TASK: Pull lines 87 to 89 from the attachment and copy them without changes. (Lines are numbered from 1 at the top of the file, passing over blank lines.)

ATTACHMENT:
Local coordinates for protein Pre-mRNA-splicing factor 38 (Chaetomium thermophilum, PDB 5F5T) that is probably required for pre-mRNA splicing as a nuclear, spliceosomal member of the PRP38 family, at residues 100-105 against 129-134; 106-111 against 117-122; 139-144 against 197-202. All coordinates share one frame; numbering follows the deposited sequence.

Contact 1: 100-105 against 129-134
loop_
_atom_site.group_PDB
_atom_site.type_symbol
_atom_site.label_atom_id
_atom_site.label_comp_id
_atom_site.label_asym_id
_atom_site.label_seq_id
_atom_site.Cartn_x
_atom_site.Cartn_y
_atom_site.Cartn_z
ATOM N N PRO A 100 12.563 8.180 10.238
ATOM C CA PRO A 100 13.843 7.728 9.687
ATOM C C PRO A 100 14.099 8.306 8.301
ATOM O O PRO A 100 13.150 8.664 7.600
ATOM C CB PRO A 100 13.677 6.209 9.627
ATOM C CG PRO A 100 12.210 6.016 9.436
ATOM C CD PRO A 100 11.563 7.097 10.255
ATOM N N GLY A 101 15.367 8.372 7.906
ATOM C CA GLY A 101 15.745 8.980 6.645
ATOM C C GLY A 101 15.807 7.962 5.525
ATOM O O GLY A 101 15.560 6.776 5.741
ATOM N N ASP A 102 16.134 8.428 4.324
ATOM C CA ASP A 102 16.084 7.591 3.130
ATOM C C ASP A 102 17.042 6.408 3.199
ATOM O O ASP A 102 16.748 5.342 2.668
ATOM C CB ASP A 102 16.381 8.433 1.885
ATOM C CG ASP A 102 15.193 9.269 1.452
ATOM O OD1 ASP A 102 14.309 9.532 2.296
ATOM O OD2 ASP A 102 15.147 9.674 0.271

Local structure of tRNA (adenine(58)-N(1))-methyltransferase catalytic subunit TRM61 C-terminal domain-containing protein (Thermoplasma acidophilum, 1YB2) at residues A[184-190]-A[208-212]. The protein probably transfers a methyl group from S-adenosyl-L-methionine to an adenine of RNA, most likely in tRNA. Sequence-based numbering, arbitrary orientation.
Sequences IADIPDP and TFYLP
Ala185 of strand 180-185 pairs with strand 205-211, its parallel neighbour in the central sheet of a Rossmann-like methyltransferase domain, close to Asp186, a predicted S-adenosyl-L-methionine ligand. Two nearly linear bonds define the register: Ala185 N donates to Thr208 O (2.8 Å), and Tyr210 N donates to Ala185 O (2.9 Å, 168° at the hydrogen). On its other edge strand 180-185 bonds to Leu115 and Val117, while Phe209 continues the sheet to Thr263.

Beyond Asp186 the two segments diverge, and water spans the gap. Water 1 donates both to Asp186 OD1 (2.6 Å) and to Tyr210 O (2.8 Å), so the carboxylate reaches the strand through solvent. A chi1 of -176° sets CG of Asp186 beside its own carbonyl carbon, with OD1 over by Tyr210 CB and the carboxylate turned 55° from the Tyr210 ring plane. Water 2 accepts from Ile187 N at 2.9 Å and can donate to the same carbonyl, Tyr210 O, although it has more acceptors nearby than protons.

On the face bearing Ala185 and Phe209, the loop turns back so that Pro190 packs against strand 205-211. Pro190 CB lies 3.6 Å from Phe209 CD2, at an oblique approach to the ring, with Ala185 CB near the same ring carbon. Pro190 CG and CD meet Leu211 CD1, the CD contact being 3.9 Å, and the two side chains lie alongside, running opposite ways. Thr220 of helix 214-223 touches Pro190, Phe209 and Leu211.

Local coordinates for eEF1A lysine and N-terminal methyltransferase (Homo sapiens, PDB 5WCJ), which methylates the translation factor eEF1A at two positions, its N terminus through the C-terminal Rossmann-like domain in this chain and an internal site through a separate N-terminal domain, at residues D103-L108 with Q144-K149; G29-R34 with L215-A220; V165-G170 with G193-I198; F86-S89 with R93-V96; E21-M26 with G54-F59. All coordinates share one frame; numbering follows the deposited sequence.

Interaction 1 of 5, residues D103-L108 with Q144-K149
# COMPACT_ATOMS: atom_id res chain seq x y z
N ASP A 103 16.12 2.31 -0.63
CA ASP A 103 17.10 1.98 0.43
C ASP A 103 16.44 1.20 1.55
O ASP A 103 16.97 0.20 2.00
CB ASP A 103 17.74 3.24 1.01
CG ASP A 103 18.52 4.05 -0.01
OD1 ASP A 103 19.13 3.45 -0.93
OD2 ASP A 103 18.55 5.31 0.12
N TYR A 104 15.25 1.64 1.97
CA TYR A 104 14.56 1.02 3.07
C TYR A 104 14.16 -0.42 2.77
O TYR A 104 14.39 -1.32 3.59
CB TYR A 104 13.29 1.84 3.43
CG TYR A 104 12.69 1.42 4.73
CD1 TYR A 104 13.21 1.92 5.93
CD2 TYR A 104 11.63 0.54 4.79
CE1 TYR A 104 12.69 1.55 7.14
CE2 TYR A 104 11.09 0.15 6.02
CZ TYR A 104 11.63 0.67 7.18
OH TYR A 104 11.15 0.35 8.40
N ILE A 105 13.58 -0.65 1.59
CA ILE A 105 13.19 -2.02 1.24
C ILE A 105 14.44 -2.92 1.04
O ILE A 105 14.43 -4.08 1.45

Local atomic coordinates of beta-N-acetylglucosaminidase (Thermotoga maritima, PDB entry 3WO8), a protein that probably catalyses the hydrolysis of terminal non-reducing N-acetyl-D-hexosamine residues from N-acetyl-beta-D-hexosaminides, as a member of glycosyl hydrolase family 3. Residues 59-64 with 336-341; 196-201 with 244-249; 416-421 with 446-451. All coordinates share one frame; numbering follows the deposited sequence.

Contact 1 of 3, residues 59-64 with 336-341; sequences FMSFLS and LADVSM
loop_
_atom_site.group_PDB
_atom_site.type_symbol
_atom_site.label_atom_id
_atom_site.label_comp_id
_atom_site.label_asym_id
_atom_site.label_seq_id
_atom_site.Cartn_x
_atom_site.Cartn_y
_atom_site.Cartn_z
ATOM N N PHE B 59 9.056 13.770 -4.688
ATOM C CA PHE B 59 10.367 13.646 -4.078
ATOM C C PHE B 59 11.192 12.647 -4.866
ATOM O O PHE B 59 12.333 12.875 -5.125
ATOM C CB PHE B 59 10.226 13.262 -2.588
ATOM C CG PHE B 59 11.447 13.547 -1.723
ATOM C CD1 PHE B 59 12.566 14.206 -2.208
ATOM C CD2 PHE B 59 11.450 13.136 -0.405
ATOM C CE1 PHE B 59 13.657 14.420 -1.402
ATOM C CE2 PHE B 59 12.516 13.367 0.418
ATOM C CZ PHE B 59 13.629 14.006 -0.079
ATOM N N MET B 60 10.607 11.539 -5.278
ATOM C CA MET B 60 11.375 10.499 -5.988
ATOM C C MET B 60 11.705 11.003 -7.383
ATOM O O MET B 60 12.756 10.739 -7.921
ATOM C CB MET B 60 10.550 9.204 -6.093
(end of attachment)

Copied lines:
ATOM N N MET B 60 10.607 11.539 -5.278
ATOM C CA MET B 60 11.375 10.499 -5.988
ATOM C C MET B 60 11.705 11.003 -7.383